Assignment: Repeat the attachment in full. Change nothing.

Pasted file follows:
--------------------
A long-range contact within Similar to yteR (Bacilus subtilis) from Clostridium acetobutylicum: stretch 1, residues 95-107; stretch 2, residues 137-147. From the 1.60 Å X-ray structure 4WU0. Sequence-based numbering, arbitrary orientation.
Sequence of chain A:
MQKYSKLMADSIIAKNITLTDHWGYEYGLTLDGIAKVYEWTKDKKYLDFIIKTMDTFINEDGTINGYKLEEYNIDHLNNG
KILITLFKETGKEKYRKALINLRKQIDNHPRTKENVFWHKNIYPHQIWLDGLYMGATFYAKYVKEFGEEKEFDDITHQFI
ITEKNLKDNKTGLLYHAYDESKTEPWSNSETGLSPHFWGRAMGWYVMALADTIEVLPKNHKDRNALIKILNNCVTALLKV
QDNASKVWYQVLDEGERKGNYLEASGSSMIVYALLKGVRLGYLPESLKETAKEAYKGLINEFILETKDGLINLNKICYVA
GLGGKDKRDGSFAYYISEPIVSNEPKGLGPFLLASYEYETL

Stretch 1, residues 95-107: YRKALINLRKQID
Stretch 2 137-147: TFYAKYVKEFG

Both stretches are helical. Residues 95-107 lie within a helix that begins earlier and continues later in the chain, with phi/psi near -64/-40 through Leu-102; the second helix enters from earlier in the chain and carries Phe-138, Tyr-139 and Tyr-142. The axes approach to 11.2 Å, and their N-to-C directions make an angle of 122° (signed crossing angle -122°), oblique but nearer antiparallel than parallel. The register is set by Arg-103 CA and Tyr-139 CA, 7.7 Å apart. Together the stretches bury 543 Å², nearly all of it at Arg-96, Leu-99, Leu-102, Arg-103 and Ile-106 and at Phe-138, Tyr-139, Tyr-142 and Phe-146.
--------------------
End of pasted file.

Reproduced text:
A long-range contact within Similar to yteR (Bacilus subtilis) from Clostridium acetobutylicum: stretch 1, residues 95-107; stretch 2, residues 137-147. From the 1.60 Å X-ray structure 4WU0. Sequence-based numbering, arbitrary orientation.
Sequence of chain A:
MQKYSKLMADSIIAKNITLTDHWGYEYGLTLDGIAKVYEWTKDKKYLDFIIKTMDTFINEDGTINGYKLEEYNIDHLNNG
KILITLFKETGKEKYRKALINLRKQIDNHPRTKENVFWHKNIYPHQIWLDGLYMGATFYAKYVKEFGEEKEFDDITHQFI
ITEKNLKDNKTGLLYHAYDESKTEPWSNSETGLSPHFWGRAMGWYVMALADTIEVLPKNHKDRNALIKILNNCVTALLKV
QDNASKVWYQVLDEGERKGNYLEASGSSMIVYALLKGVRLGYLPESLKETAKEAYKGLINEFILETKDGLINLNKICYVA
GLGGKDKRDGSFAYYISEPIVSNEPKGLGPFLLASYEYETL

Stretch 1, residues 95-107: YRKALINLRKQID
Stretch 2 137-147: TFYAKYVKEFG

Both stretches are helical. Residues 95-107 lie within a helix that begins earlier and continues later in the chain, with phi/psi near -64/-40 through Leu-102; the second helix enters from earlier in the chain and carries Phe-138, Tyr-139 and Tyr-142. The axes approach to 11.2 Å, and their N-to-C directions make an angle of 122° (signed crossing angle -122°), oblique but nearer antiparallel than parallel. The register is set by Arg-103 CA and Tyr-139 CA, 7.7 Å apart. Together the stretches bury 543 Å², nearly all of it at Arg-96, Leu-99, Leu-102, Arg-103 and Ile-106 and at Phe-138, Tyr-139, Tyr-142 and Phe-146.